IV anticoagulation is administered using an electronic infusion pump. This device reduces the risk of over-coagulation or under-coagulation. If IV UFH is chosen, an initial bolus of 80 U/kg or 5000 U followed by an infusion of 18 U/kg/hour or 1300 U/hour should be given, with the goal of rapidly achieving and maintaining the aPTT at levels that correspond to therapeutic heparin levels (Ouellette & Mosenifar, 2020).
7. Administer anticoagulant therapy as prescribed (bolus, continuous IV heparin, and/or subcutaneous low-molecular-weight heparin), oral warfarin [Coumadin]).
Anticoagulants are given to prevent further thrombus formation. The type of medication varies per protocol. New non-heparin agents are also available for clients who cannot tolerate heparin. Current guidelines for clients with acute PE recommend low-molecular-weight heparin therapy (LMWH) over IV UFH and over subcutaneous UFH because of LMWH’s many advantages. They have greater bioavailability, can be administered by subcutaneous injections, and have a longer duration of anticoagulant effect (Ouellette & Mosenifar, 2020).
8. If the client is HIPA positive, stop all heparin products and consult a hematologist.
Continuation of heparin products is contraindicated in the client who is HIPA positive. In clients with HIT with or without thrombosis, the use of lepirudin, argatroban, or danaparoid is preferred over the continued use of heparin, LMWH, or either initiation or continuation of a vitamin K antagonist (Ouellette & Mosenifar, 2020).
9. Perform measures if bleeding occurs while on heparin.
The treatment of clients who develop bleeding due to anticoagulant toxicity is to stop all heparin products. In the setting of a life-threatening bleed related to vitamin K antagonist (VKA) use, rapid reversal of the VKA drug effects, and replenishing clotting factors is a priority. To achieve that goal, administer vitamin K 10 mg intravenously along with prothrombin complex concentrate or fresh frozen plasma to achieve a sustained reduction of the INR. Supportive measures and infusion of clotting factors are available options for the reversal of DOAC bleeding (Hanigan & Barnes, 2019).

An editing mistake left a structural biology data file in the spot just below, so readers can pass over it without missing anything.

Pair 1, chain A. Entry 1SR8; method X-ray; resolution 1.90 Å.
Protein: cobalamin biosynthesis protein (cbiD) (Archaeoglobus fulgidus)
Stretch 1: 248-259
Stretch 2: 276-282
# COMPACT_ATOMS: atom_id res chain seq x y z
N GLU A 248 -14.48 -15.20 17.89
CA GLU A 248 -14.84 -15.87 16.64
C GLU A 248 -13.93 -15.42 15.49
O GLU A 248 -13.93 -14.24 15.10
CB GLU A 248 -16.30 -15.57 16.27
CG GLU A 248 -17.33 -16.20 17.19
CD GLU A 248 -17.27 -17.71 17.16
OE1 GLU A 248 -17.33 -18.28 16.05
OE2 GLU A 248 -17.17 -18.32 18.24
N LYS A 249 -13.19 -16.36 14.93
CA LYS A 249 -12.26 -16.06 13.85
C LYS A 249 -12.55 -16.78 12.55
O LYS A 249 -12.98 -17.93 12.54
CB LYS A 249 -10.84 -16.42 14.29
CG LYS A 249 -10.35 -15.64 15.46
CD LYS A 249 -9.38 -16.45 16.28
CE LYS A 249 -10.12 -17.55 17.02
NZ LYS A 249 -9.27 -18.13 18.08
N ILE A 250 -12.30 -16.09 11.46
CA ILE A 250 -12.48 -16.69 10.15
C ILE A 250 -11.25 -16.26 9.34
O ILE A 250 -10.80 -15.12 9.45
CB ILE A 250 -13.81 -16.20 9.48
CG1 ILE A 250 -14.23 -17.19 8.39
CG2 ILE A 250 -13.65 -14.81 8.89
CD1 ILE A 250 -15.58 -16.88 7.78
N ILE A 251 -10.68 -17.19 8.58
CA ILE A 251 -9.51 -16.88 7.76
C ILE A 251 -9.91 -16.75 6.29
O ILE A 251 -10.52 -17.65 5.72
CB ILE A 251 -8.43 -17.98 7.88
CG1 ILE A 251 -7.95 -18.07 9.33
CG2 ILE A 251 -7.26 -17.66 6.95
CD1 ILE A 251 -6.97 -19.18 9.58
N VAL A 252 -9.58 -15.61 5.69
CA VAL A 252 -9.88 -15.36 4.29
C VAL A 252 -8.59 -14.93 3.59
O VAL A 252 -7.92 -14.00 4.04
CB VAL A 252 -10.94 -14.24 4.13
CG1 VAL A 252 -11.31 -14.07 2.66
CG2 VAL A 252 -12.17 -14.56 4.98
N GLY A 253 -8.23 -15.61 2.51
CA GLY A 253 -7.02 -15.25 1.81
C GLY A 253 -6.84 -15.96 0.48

10. Provide stool softeners as indicated.
Stool softeners prevent straining for stool with a resultant increase in intra abdominal pressure and the risk of bleeding hemorrhoidal varices, especially when the client has hepatic problems.
11. Convert from IV anticoagulation to oral anticoagulation after the appropriate length of therapy. Monitor the INR, PT, and aPTT levels.
The onset of anticoagulation with warfarin is 2 to 3 days. There needs to be an overlap of these medications to ensure adequate PT levels or INR levels for anticoagulation before discontinuing heparin. Parenteral anticoagulation and warfarin should be continued together for a minimum of at least five days and until the INR is 2.0. The recommended therapeutic range for VTE is an INR of 2 to 3. This level of anticoagulation markedly reduces the risk of bleeding without the loss of effectiveness (Ouellette & Mosenifar, 2020).
12. Administer thrombolytic therapy as prescribed.
Lytic agents are indicated for clients with a massive PE that results in hemodynamic compromise. Be aware of the following contraindications for thrombolytic therapy to minimize complications: recent surgery, recent organ biopsy, pregnancy, recent stroke, or recent or active internal bleeding. Do not delay thrombolysis in clients with acute PE associated with hypotension (systolic BP <90 mm Hg) because irreversible cardiogenic shock can develop. Thrombolytic therapy is not recommended for most clients with acute PE not associated with hypotension (Ouellette & Mosenifar, 2020).
13. Institute precautionary measures for thrombolytic therapy per protocol.
Preventive care is given per institutional policy. Such measures to reduce the risk of bleeding include: using only compressible vessels for IV sites; compressing IV for at least 10 minutes and arterial sites for 30 minutes; limiting physical manipulation of clients; providing gentle oral care; avoiding intramuscular (IM) injections; drawing all laboratory specimens through an existing arterial line or venous heparin-lock line; and sending the specimen to type and crossmatch.
14. Avoid administering vitamin K as prophylaxis.
Do not administer vitamin K prophylactically because it is not needed in most clients and its presence masks the onset of anticoagulant effects in the few clients who do require prolonged treatment and follow-up care. If PT is elevated, however, treatment with vitamin K is appropriate (Olson & Vearrier, 2021).
15. Administer blood and blood products if there is active bleeding.
Active, serious bleeding should be treated with four-factor prothrombin complex concentrate (PCC), if available. While costly, an essential advantage PCC confers to emergency care is that, in contrast to FFP, it results in a more rapid reversal of coagulopathy and does not require thawing or blood group typing. Alternatively, recombinant factor VIIa has been reported to be effective in rapidly lowering INR due to warfarin toxicity and may be considered if PCC is not available (Olson & Vearrier, 2021).